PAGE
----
Low and high serum magnesium levels were shown to be associated with increased risk for all-cause dementia, according to the results of a recent study published in Neurology.
In this prospective population-based study, researchers enrolled 9569 participants who did not have dementia (mean age 64.9 years; 56.6% women). They measured serum magnesium level at baseline and divided magnesium levels into quintiles, with the third quintile used as a reference group for adjustment. Incident all-cause dementia was assessed during a median follow-up of 7.8 years.
During the course of the study, 8.6% (n=823/9569) of participants were diagnosed with all-cause dementia. A total of 662 of those diagnosed with dementia were diagnosed with Alzheimer disease.
Serum magnesium levels among participants ranged from 0.34 to 1.17 mmol/L. After adjustment for demographic and health factors, the first quintile of serum magnesium levels (≤0.79 mmol/L) was associated with an increased risk for all-cause dementia (hazard ratio [HR] 1.33; 95% CI, 1.04-1.71) compared with the reference group (0.84-0.85 mmol/L). Similarly, the fifth quintile (≥0.90 mmol/L) was associated with an increased risk for all-cause dementia compared with the reference group (HR 1.30; 95% CI, 1.02-1.67).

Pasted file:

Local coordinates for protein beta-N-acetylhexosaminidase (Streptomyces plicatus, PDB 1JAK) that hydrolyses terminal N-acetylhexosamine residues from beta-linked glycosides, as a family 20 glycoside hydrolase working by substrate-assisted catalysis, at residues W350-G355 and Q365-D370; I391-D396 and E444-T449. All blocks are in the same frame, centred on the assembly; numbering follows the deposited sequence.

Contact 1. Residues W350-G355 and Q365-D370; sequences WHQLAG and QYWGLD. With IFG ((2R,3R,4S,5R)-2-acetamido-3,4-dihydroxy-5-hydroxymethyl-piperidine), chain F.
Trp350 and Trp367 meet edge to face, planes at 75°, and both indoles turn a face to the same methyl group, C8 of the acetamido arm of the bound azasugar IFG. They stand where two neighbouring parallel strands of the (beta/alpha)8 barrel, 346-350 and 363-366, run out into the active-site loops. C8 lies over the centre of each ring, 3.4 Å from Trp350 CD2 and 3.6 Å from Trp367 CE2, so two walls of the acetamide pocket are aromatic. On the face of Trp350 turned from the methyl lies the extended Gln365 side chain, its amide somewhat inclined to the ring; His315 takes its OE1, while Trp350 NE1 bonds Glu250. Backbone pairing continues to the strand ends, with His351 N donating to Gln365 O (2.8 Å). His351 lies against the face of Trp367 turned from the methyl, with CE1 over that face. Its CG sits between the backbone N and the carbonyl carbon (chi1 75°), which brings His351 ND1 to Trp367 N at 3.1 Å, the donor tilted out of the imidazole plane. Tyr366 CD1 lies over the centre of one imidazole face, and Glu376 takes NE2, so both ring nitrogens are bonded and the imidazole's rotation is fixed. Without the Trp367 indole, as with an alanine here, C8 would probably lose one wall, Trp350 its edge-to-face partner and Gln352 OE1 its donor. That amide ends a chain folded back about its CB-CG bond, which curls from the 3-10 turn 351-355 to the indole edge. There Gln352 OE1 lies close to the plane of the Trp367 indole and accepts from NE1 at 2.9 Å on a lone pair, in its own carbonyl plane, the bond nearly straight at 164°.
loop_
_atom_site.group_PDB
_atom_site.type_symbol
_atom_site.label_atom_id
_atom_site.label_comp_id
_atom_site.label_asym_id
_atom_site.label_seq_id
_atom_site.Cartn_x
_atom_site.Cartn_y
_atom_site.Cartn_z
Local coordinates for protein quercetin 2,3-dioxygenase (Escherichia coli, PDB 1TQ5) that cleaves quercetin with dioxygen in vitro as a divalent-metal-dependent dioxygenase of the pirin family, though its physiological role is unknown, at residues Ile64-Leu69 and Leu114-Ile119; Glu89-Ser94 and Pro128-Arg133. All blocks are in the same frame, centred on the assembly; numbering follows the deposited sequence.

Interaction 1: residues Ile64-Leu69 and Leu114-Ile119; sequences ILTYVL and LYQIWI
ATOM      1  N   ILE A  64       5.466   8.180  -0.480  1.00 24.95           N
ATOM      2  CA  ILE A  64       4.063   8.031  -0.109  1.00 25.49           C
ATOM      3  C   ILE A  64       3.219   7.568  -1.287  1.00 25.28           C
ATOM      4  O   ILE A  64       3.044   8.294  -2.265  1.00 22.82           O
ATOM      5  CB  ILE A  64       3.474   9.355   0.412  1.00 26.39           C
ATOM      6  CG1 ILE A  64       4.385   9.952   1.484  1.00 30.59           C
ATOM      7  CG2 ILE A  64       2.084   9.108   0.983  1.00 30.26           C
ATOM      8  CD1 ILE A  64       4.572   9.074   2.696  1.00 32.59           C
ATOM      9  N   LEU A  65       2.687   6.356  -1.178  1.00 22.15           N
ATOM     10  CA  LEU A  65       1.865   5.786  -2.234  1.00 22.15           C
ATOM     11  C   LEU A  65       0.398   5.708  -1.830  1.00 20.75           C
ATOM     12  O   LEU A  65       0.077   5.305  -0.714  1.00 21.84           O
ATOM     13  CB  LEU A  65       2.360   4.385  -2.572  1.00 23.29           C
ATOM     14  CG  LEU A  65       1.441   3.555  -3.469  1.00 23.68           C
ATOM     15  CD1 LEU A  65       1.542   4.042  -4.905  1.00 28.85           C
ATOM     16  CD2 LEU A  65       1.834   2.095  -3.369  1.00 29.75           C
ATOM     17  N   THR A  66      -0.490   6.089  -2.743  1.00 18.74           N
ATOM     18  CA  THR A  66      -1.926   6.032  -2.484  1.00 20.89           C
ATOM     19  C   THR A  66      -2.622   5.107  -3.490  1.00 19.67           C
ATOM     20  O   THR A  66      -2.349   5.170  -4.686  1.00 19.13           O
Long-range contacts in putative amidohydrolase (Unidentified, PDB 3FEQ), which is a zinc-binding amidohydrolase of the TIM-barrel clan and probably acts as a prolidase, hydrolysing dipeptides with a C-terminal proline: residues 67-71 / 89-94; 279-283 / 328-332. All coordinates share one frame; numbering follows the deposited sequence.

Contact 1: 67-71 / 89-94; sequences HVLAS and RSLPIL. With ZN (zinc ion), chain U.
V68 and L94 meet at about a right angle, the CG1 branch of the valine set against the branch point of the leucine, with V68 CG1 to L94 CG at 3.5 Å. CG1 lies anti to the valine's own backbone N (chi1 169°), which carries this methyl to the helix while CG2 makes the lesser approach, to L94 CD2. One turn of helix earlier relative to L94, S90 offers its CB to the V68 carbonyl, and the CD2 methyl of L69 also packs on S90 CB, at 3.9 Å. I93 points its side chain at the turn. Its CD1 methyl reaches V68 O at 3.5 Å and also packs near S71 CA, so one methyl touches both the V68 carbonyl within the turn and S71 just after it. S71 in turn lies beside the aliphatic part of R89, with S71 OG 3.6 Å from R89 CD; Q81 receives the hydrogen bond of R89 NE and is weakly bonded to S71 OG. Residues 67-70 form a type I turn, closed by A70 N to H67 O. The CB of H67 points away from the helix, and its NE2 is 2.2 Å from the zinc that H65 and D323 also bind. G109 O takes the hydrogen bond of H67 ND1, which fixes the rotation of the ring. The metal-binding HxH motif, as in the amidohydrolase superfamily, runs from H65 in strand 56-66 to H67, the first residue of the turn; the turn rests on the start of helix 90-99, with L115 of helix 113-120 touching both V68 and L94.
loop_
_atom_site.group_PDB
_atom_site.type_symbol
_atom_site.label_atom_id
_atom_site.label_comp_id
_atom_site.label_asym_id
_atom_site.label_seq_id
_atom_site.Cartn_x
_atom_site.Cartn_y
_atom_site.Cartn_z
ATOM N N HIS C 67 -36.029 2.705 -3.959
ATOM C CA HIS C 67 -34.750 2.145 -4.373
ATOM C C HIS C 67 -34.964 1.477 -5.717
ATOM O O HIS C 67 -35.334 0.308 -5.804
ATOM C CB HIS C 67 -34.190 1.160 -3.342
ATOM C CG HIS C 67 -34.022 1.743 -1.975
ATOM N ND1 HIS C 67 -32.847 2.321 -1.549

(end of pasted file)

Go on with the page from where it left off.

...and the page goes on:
In an interview with Psychiatry Advisor, Brenda Kieboom, MD, Department of Epidemiology, Erasmus Medical Center, Rotterdam, The Netherlands, and lead author on the study, explained that, “at this point in time, magnesium is not routinely measured in clinical practice, but a great majority of the population has a magnesium deficiency.” Dr Kieboom concluded that, based on the results, “magnesium below 0.70 mmol/L should be avoided.”
Kieboom BCT, Licher S, Wolters FJ, et al. Serum magnesium is associated with the risk of dementia. Neurology. 2017;89(16):1716-1722.
This article originally appeared on Psychiatry Advisor